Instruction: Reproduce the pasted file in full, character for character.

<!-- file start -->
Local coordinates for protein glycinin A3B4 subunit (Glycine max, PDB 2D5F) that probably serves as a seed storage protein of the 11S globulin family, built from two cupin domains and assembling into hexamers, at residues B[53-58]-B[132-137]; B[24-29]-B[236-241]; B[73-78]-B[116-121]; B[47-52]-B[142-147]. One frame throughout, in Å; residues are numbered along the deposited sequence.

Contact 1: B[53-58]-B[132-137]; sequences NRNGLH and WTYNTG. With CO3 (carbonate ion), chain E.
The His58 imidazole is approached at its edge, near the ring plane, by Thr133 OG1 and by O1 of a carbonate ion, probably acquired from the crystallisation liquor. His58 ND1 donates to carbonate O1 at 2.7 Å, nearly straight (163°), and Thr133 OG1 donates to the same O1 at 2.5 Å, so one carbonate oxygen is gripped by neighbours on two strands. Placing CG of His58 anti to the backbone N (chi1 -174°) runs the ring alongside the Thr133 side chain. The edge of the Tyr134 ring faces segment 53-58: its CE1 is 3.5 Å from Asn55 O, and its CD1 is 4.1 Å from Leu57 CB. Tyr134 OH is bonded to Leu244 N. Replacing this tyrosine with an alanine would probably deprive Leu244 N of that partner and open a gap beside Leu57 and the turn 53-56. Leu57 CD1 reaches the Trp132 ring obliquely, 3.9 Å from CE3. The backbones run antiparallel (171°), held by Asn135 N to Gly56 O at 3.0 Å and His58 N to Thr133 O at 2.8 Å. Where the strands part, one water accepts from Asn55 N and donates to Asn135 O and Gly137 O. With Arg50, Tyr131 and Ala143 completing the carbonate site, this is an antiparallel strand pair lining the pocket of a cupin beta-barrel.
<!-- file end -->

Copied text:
Local coordinates for protein glycinin A3B4 subunit (Glycine max, PDB 2D5F) that probably serves as a seed storage protein of the 11S globulin family, built from two cupin domains and assembling into hexamers, at residues B[53-58]-B[132-137]; B[24-29]-B[236-241]; B[73-78]-B[116-121]; B[47-52]-B[142-147]. One frame throughout, in Å; residues are numbered along the deposited sequence.

Contact 1: B[53-58]-B[132-137]; sequences NRNGLH and WTYNTG. With CO3 (carbonate ion), chain E.
The His58 imidazole is approached at its edge, near the ring plane, by Thr133 OG1 and by O1 of a carbonate ion, probably acquired from the crystallisation liquor. His58 ND1 donates to carbonate O1 at 2.7 Å, nearly straight (163°), and Thr133 OG1 donates to the same O1 at 2.5 Å, so one carbonate oxygen is gripped by neighbours on two strands. Placing CG of His58 anti to the backbone N (chi1 -174°) runs the ring alongside the Thr133 side chain. The edge of the Tyr134 ring faces segment 53-58: its CE1 is 3.5 Å from Asn55 O, and its CD1 is 4.1 Å from Leu57 CB. Tyr134 OH is bonded to Leu244 N. Replacing this tyrosine with an alanine would probably deprive Leu244 N of that partner and open a gap beside Leu57 and the turn 53-56. Leu57 CD1 reaches the Trp132 ring obliquely, 3.9 Å from CE3. The backbones run antiparallel (171°), held by Asn135 N to Gly56 O at 3.0 Å and His58 N to Thr133 O at 2.8 Å. Where the strands part, one water accepts from Asn55 N and donates to Asn135 O and Gly137 O. With Arg50, Tyr131 and Ala143 completing the carbonate site, this is an antiparallel strand pair lining the pocket of a cupin beta-barrel.